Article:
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Who do you want to be?

Updated on November 22, 2012

Do you ever wonder if you are an Aaron?

You know the Bible story. The one about Moses.

God called Moses.

Moses declared himself unfit.

God declared him able by the fact that He Himself would be with him. -- A compelling argument you would think.

Moses, still not convinced.

God gives miraculous signs.

Moses in desperation cries out:

Exodus 3: 10 “Pardon your servant, Lord. I have never been eloquent, neither in the past nor since you have spoken to your servant. I am slow of speech and tongue.”

11 The Lord said to him, “Who gave human beings their mouths? Who makes them deaf or mute? Who gives them sight or makes them blind? Is it not I, the Lord? 12 Now go; I will help you speak and will teach you what to say.”

13 But Moses said, “Pardon your servant, Lord. Please send someone else.”

14 Then the Lord’s anger burned against Moses and he said, “What about your brother, Aaron the Levite? I know he can speak well. He is already on his way to meet you, and he will be glad to see you. 15 You shall speak to him and put words in his mouth; I will help both of you speak and will teach you what to do. 16 He will speak to the people for you, and it will be as if he were your mouth and as if you were God to him.

God spoke to Aaron (Exodus 4:27) and told him to meet Moses. When they met, Moses told Aaron "all the words of the Lord" (Exodus 4:28)

I wonder, how did Aaron feel? He obviously was bold enough to not be afraid of the task. He was also more eloquent than Moses. But God didn't give him the message. God didn't put him in charge of the mission.

What thoughts did he have? Did he struggle with the position of helper? Did he wonder why God chose Moses when Moses didn't even seem to want the task?

Aaron was listening to God when God called him and he obeyed when God told him to meet Moses and there is no record of any insecurities about walking into Pharoah's presence with a message.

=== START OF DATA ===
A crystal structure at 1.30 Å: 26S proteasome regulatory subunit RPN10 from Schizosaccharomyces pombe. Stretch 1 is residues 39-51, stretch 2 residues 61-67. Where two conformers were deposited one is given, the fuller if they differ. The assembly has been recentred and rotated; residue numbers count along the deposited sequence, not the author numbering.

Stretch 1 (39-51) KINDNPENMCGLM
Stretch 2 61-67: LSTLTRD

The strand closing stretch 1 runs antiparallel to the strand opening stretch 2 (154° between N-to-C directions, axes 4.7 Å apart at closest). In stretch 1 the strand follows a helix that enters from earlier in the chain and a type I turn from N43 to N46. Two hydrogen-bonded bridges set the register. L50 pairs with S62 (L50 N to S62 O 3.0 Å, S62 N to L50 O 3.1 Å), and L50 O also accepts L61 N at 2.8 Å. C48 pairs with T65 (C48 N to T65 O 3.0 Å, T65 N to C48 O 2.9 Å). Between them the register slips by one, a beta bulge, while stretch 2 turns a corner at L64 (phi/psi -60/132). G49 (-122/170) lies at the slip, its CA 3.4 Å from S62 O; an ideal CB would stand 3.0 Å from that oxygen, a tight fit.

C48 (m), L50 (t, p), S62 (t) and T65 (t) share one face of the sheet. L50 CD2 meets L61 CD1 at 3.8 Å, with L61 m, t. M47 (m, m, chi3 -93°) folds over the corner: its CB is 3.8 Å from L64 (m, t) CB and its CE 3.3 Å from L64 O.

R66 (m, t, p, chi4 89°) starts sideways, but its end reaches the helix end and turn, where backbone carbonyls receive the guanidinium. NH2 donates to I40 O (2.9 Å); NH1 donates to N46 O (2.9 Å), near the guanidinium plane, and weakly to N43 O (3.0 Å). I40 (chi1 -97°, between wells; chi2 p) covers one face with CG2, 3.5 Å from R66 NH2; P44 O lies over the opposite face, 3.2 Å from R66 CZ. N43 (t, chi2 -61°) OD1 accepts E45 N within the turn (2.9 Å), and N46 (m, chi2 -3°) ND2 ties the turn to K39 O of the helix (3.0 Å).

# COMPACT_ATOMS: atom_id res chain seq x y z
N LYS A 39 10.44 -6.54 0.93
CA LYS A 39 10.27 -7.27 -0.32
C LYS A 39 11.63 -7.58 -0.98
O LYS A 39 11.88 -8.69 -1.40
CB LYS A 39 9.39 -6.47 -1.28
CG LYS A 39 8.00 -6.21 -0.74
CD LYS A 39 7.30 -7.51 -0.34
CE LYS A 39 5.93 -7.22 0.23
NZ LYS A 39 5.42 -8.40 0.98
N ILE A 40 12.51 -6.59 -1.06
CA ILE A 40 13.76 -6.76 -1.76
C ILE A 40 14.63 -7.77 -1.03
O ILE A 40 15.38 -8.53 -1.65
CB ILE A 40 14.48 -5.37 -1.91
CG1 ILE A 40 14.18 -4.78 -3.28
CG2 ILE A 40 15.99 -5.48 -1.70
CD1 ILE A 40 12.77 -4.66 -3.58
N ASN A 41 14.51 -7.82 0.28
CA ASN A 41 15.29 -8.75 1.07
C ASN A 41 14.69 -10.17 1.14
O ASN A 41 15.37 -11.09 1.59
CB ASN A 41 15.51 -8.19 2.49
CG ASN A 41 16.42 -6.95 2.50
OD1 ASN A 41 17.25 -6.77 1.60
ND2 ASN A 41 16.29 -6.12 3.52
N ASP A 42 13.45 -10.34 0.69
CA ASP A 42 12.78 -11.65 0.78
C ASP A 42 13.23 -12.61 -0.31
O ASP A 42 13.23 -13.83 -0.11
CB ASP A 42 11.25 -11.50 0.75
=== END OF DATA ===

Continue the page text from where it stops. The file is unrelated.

So, did he wonder, in his heart of hearts, was there any sneaky, sly, slithering, lurking question of, "Why him? Why not me?"

I speculate that Aaron did battle this thought. Most of the time he fulfilled his task and purpose, but there are two miserable examples of moments when he lost the battle.

Once, at the foot of Mt. Sinai.

Soon after their departure from Egypt, Moses was on the mountain meeting with God. He had been gone so long the people feared that he was gone for good, leaving them leaderless and lost in the desert. They began begging for gods; gods to worship and gods to lead them.

What did Aaron do? Did he use his power of speech to remind the people of how God had rescued them again and again? Did he remind them of Moses and calm their fears? Did he call on God for help and guidance and remain submissive to Moses' leadership even in his absence?

No. Actually, he fashioned an idol out of gold for the people and did not restrain them in their worship of it.

Whenever, I read this I am baffled. I do not get it. I wonder, I speculate, that perhaps this was a grab at power. A chance to appease the people, endear himself to them and step into the limelight of leadership.

What a disaster.

Another record of his dissatisfaction appears in Numbers 12:1-2

Miriam and Aaron spoke against Moses...'Has the Lord indeed spoken only through Moses? Has He not spoken through us also?' And the Lord heard it.

Yes, I believe that in his heart he sometimes wished to be the leader. He felt that he had what it took to be the leader - the one in charge - the one to call the shots. But the Lord heard and He was not pleased. Miriam became covered with leprosy and Aaron cried out in submission to Moses and Moses cried out to God on her behalf.

God gives us our tasks and He gives us our roles and we can't all be the leader, the boss, the president of the company or the spokesperson of the committee.

Didn't Christ show us the way? Didn't He come to earth in the most humble circumstances?

An unwed mother, a stable, a refugee, a three-year ministry with a band of uneducated, rough around the edges followers. No glory. No riches. No home.